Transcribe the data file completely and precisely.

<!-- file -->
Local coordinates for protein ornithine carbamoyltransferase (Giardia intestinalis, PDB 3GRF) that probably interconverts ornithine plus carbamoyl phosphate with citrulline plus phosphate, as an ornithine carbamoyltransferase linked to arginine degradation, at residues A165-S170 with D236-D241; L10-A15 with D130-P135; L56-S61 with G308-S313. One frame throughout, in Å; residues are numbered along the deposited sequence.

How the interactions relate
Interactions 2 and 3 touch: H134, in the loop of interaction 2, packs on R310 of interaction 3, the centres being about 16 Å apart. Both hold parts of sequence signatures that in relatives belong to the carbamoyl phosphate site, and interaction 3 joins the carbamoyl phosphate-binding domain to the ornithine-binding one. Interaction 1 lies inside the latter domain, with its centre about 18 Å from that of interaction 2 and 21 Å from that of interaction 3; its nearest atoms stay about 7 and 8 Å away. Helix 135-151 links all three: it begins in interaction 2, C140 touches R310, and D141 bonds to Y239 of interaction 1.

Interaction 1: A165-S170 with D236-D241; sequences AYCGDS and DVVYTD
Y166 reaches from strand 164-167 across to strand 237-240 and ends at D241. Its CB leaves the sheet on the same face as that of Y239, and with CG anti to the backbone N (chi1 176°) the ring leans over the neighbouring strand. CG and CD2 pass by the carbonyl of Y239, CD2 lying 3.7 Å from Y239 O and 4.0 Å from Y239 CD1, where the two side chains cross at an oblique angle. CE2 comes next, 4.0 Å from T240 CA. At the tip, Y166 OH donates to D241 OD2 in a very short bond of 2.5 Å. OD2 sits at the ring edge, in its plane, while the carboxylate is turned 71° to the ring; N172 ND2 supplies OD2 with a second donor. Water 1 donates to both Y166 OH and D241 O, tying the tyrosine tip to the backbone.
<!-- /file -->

Local coordinates for protein ornithine carbamoyltransferase (Giardia intestinalis, PDB 3GRF) that probably interconverts ornithine plus carbamoyl phosphate with citrulline plus phosphate, as an ornithine carbamoyltransferase linked to arginine degradation, at residues A165-S170 with D236-D241; L10-A15 with D130-P135; L56-S61 with G308-S313. One frame throughout, in Å; residues are numbered along the deposited sequence.

How the interactions relate
Interactions 2 and 3 touch: H134, in the loop of interaction 2, packs on R310 of interaction 3, the centres being about 16 Å apart. Both hold parts of sequence signatures that in relatives belong to the carbamoyl phosphate site, and interaction 3 joins the carbamoyl phosphate-binding domain to the ornithine-binding one. Interaction 1 lies inside the latter domain, with its centre about 18 Å from that of interaction 2 and 21 Å from that of interaction 3; its nearest atoms stay about 7 and 8 Å away. Helix 135-151 links all three: it begins in interaction 2, C140 touches R310, and D141 bonds to Y239 of interaction 1.

Interaction 1: A165-S170 with D236-D241; sequences AYCGDS and DVVYTD
Y166 reaches from strand 164-167 across to strand 237-240 and ends at D241. Its CB leaves the sheet on the same face as that of Y239, and with CG anti to the backbone N (chi1 176°) the ring leans over the neighbouring strand. CG and CD2 pass by the carbonyl of Y239, CD2 lying 3.7 Å from Y239 O and 4.0 Å from Y239 CD1, where the two side chains cross at an oblique angle. CE2 comes next, 4.0 Å from T240 CA. At the tip, Y166 OH donates to D241 OD2 in a very short bond of 2.5 Å. OD2 sits at the ring edge, in its plane, while the carboxylate is turned 71° to the ring; N172 ND2 supplies OD2 with a second donor. Water 1 donates to both Y166 OH and D241 O, tying the tyrosine tip to the backbone.